jellyfish Class Scyphozoa

In the large jellyfishes or Scyphozoa the medusoid phase is dominant, the polyp, known as the hydra tuba or scyphistoma, being a small tubular organism resembling Hydra. The class comprises five orders as follows: Semaeostomeae, Rhizostomeae, Coronatae. Cubomedusae and Stauromedusae The most noticeable external feature of the class is its four-rayed symmetry.

The bell of the scypho medusae, the medusoid phase, varies in shape according to the order and is generally gelatinous due to the extensive formation of mesogloea. There is a varying number of tentacles round the bell margin and a four-cornered mouth at the end of a manubrium. The mouth may be drawn out at the corners into lobes or oral arms, which in some jellyfishes may be extensive.

Both the arms and ectoderm of the bell bear many nematocysts. The mouth leads into a central cavity, off which are four gastric pouches from which run radial canals leading to a circular canal at the bell margin, and from which other canals lead back to pores at the bases of the oral arms.

The canals are ciliated and by their action food materials, subjected to preliminary digestion, are circulated through the bell. The gonads are found in gastric pouches. Round the perimeter of the bell is a well-developed muscle band that, like that of hydrozoan medusae, contracts to close the bell and eject water, propelling the animal forwards. To coordinate swimming movements there is an elaborate nervous system similar to that of the other medusac. On the bell, margin are sense-organs responsible for maintaining equilibrium.

The polyp stage, the scyphistoma or hydratuba, when present, develops from the ciliated planula. The zygote often remains in brood pouches formed from the oral arms until it reaches the planula stage. The larva settles and becomes a cylindrical scyphistoma with a basal disc and a tentacled oral disc.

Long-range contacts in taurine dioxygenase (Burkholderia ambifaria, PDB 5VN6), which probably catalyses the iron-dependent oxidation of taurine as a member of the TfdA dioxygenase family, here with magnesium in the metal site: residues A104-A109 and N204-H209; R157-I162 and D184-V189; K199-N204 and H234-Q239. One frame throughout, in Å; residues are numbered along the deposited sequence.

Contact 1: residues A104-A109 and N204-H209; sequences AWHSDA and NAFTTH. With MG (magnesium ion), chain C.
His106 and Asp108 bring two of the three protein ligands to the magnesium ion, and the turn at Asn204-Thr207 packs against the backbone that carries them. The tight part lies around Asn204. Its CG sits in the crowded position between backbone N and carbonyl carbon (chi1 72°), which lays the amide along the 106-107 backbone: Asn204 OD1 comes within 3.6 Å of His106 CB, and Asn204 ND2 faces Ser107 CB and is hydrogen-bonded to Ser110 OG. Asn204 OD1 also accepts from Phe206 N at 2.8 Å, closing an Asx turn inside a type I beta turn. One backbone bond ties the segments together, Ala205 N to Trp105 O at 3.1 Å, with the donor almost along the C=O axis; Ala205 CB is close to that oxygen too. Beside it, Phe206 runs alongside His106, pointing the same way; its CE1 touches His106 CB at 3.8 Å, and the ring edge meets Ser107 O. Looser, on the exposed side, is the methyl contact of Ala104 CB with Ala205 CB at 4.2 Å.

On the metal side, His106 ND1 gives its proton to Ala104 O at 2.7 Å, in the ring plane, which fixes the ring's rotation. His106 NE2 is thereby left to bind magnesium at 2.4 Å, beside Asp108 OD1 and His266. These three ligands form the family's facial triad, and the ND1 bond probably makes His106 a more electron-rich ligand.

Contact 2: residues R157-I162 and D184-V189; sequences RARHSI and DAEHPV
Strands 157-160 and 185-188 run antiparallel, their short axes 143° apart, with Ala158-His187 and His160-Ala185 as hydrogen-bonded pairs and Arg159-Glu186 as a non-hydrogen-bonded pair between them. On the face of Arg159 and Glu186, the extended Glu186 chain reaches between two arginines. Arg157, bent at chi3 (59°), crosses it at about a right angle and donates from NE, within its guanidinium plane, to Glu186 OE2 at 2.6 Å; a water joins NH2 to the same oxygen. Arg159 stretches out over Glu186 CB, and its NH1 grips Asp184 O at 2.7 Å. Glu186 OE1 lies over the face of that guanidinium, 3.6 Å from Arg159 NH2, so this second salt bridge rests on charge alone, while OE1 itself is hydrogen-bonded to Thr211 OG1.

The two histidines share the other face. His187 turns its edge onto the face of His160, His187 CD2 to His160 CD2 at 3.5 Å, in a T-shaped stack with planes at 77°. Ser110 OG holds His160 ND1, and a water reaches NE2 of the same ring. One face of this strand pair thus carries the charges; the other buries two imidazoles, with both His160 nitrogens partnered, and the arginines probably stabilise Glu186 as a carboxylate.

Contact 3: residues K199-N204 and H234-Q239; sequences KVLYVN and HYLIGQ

Although superficially like Hydra, internally it differs: the enteron is incompletely divided into four by septa which project from the wall into the center. The septa bear longitudinal muscles and have a curious feature, a peristomial pit, which runs from the oral disc to near the base of the polyp.

During the summer months the scyphistoma feeds and buds off another scyphistoma, but during the winter a process known as strobilation occurs: the polyp becomes multiply constricted in the transverse plane so that it resembles a pile of plates. From each disc, eight lobes or lappets grow out. One by one the discs are constricted off from the parent by contraction of the longitudinal muscles in the septa.

These discs are tiny medusae known as ephyra larvae. Each newly liberated ephyra is about one mm. in diameter and swims in the plankton, feeding and growing until it reaches adult size. The parent scyphistoma produces more oral tentacles and feeds again, living for several years and under favorable conditions producing ephyrae every winter.

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